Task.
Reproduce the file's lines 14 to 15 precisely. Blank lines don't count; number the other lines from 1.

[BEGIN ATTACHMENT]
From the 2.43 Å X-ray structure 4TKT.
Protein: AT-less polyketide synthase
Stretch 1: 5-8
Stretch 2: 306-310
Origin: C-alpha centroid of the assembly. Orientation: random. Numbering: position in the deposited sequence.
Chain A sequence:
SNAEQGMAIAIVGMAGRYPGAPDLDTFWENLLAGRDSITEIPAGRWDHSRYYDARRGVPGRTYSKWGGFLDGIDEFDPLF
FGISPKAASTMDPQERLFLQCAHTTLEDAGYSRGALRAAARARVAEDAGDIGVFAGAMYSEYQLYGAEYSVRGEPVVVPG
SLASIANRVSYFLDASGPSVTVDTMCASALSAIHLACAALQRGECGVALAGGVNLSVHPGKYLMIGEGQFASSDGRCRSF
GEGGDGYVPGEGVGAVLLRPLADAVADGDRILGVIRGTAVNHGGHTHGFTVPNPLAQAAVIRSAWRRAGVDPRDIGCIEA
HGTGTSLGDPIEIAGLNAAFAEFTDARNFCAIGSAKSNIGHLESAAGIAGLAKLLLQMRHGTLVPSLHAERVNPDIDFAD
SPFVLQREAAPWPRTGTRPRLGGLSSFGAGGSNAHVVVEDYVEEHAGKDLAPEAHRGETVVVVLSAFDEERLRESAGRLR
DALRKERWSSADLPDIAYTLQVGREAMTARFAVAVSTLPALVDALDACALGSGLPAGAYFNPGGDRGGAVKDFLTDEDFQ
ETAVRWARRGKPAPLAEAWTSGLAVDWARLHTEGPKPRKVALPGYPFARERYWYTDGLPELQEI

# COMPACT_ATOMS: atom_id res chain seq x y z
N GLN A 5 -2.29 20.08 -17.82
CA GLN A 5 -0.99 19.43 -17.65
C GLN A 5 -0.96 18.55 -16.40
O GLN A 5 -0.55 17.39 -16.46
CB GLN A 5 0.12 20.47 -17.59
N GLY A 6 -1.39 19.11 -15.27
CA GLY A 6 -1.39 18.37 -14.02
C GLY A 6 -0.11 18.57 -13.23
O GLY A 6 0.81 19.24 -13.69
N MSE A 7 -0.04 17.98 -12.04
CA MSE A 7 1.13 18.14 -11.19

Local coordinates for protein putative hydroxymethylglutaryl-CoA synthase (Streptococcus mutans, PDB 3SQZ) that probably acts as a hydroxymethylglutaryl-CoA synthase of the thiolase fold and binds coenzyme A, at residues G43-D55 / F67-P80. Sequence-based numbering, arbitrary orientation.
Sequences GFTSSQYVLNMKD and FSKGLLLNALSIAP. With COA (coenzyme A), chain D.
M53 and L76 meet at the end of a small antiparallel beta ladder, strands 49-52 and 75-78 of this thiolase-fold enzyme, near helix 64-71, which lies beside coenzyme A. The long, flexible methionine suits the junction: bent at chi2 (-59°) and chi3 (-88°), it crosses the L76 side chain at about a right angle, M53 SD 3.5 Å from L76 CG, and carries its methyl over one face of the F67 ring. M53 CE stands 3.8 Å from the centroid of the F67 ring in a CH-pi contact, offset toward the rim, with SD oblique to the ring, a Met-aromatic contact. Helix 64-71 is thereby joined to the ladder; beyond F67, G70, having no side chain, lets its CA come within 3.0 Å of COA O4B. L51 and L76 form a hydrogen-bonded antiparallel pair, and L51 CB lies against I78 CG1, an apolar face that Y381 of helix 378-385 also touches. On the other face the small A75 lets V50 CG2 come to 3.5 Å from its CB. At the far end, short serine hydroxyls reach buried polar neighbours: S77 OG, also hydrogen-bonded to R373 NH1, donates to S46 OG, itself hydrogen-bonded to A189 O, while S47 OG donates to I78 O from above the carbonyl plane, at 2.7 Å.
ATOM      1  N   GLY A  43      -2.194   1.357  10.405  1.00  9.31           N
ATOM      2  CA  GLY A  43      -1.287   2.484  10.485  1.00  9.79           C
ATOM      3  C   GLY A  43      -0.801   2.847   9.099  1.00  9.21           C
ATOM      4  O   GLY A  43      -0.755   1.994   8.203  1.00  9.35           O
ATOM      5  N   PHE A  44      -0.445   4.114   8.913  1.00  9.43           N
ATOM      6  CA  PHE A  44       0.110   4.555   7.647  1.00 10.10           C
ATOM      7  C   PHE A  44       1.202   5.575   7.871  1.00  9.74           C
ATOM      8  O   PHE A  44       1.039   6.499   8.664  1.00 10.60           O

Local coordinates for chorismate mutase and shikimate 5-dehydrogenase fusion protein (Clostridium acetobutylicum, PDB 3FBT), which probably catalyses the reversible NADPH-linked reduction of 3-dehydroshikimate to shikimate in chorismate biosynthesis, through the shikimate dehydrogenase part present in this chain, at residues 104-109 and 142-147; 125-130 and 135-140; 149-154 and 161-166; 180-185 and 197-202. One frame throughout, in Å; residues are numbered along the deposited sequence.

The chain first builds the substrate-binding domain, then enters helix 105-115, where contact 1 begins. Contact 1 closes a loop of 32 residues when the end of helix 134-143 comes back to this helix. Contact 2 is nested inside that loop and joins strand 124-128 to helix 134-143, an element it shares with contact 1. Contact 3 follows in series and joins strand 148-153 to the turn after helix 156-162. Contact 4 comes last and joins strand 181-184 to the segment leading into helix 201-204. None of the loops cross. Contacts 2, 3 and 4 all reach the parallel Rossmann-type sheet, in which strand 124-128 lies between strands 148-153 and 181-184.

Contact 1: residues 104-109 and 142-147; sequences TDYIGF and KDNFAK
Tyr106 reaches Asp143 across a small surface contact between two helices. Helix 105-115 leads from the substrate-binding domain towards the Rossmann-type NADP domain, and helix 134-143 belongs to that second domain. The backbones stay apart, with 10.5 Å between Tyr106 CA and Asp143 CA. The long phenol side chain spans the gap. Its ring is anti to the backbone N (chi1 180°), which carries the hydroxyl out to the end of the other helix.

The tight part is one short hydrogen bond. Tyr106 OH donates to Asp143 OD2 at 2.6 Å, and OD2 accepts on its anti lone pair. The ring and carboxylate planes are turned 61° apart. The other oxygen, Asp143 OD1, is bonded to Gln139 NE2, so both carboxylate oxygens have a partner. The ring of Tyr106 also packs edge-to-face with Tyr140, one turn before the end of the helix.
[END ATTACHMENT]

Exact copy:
ETAVRWARRGKPAPLAEAWTSGLAVDWARLHTEGPKPRKVALPGYPFARERYWYTDGLPELQEI

# COMPACT_ATOMS: atom_id res chain seq x y z